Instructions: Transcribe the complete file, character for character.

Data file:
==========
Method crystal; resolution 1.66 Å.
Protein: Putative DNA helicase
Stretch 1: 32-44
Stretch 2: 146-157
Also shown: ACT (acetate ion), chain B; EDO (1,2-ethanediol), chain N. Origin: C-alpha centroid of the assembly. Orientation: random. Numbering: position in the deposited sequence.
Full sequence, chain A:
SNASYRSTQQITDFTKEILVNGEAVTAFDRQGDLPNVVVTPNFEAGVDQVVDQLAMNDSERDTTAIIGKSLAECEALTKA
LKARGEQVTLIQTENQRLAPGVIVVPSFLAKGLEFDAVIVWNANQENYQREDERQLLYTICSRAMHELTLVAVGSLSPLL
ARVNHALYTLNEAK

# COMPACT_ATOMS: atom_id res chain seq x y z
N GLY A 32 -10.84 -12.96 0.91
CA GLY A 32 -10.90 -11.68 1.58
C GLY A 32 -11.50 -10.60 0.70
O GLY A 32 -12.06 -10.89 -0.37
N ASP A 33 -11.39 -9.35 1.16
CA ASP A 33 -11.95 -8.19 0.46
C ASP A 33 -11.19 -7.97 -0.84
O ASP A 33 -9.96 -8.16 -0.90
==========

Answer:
Method crystal; resolution 1.66 Å.
Protein: Putative DNA helicase
Stretch 1: 32-44
Stretch 2: 146-157
Also shown: ACT (acetate ion), chain B; EDO (1,2-ethanediol), chain N. Origin: C-alpha centroid of the assembly. Orientation: random. Numbering: position in the deposited sequence.
Full sequence, chain A:
SNASYRSTQQITDFTKEILVNGEAVTAFDRQGDLPNVVVTPNFEAGVDQVVDQLAMNDSERDTTAIIGKSLAECEALTKA
LKARGEQVTLIQTENQRLAPGVIVVPSFLAKGLEFDAVIVWNANQENYQREDERQLLYTICSRAMHELTLVAVGSLSPLL
ARVNHALYTLNEAK

# COMPACT_ATOMS: atom_id res chain seq x y z
N GLY A 32 -10.84 -12.96 0.91
CA GLY A 32 -10.90 -11.68 1.58
C GLY A 32 -11.50 -10.60 0.70
O GLY A 32 -12.06 -10.89 -0.37
N ASP A 33 -11.39 -9.35 1.16
CA ASP A 33 -11.95 -8.19 0.46
C ASP A 33 -11.19 -7.97 -0.84
O ASP A 33 -9.96 -8.16 -0.90